These are brilliant interpretations, with a feeling of great energy and thrust not found on many Beethoven symphony recordings, and not found to such a degree in earlier recordings Haitink made with the Concertgebouw. Perhaps the occasion of the live recording was a factor in the fresh and propulsive tone of these performances. There is a wonderful flow to the interpretations and an emphasis on the rhythmic structure of all of them. Even the overdone Fifth sounds vital and new, and the Pastoral Symphony is one of the best of the set – though they are all excellent. The Ninth provides a glorious wrap up to the set. The soloists are first rate, the chorus comes thru clearly, and – just as with the choral-orchestral climaxes in Mahler symphonies – SACD delineates all the various textures without becoming an amorphous tangle, as with most 44.1K CDs.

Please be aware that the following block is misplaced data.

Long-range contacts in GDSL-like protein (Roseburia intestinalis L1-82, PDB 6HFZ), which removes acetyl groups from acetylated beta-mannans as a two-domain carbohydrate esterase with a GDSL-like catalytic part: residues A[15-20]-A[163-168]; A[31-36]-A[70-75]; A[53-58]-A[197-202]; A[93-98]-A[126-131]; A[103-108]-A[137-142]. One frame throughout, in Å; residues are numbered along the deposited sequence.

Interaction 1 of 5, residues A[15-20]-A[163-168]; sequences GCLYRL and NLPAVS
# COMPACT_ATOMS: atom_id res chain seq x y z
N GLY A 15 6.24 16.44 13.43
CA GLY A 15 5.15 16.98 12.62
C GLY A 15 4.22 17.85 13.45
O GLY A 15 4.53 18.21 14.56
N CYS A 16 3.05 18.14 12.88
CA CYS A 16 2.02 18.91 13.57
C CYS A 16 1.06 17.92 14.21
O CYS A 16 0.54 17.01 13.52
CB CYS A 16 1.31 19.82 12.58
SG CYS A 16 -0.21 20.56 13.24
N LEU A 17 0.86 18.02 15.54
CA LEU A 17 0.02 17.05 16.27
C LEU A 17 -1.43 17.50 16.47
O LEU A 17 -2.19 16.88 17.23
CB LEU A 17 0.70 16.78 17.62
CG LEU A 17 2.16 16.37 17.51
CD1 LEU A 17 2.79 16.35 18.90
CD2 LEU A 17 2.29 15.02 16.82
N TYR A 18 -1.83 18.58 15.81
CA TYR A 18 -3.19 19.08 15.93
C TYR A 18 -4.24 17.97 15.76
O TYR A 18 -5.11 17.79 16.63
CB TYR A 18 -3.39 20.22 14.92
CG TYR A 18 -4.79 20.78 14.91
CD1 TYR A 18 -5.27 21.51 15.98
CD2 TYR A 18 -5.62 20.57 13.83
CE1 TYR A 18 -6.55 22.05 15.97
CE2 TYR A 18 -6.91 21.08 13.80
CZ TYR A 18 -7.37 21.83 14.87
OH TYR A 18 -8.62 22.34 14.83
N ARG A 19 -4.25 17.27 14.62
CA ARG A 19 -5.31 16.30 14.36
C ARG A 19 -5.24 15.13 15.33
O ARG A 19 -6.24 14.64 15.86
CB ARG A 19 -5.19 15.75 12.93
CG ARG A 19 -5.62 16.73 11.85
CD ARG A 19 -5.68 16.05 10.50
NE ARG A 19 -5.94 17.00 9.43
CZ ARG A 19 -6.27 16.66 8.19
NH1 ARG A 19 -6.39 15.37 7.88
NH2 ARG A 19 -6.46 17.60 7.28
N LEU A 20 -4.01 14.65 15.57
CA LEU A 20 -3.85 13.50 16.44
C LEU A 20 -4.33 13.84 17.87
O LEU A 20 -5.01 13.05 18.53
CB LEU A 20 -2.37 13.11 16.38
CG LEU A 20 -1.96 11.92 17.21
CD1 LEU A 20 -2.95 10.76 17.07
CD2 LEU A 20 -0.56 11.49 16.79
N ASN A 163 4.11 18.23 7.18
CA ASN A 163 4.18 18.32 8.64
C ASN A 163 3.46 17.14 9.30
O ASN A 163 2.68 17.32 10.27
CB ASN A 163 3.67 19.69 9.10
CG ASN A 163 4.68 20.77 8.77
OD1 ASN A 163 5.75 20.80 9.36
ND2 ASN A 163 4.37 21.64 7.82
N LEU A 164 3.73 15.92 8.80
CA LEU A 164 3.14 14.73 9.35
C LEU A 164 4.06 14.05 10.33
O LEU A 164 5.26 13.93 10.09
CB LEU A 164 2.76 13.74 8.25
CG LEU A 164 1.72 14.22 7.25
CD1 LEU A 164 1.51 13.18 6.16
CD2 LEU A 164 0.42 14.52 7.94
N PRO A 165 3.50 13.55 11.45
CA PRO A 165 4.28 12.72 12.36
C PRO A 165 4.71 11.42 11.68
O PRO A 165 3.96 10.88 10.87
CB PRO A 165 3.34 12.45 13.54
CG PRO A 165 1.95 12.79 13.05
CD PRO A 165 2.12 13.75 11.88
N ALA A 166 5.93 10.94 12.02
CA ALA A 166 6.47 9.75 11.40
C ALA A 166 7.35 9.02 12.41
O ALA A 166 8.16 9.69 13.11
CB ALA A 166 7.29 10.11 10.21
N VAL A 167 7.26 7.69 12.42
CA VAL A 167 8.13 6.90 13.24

This is the full London Symphony – not a downsized original instrument ensemble – but the transparency of the multichannel sound never lets the music pile up in an opaque snarl as on many standard CD versions. While Haitink doesn’t claim to follow the ‘historically-informed” line, he shows a number of updated practices in the performances, such as more brisk tempi and better balances of the various sections. There is major competition in the standard CD area, but in SACDs this would be my choice. I’m not a Karajanist, and anyway the sonics of his series on SACD can’t hold a candle to Haitink’s. The Triple Concerto is an unexpected and welcome filler, and the compact packaging will take up minimum space on your shelf. By the way, this set was one of the 2006 Grammy nominations for Best Classical Album of the Year. For good reason.
– John Sunier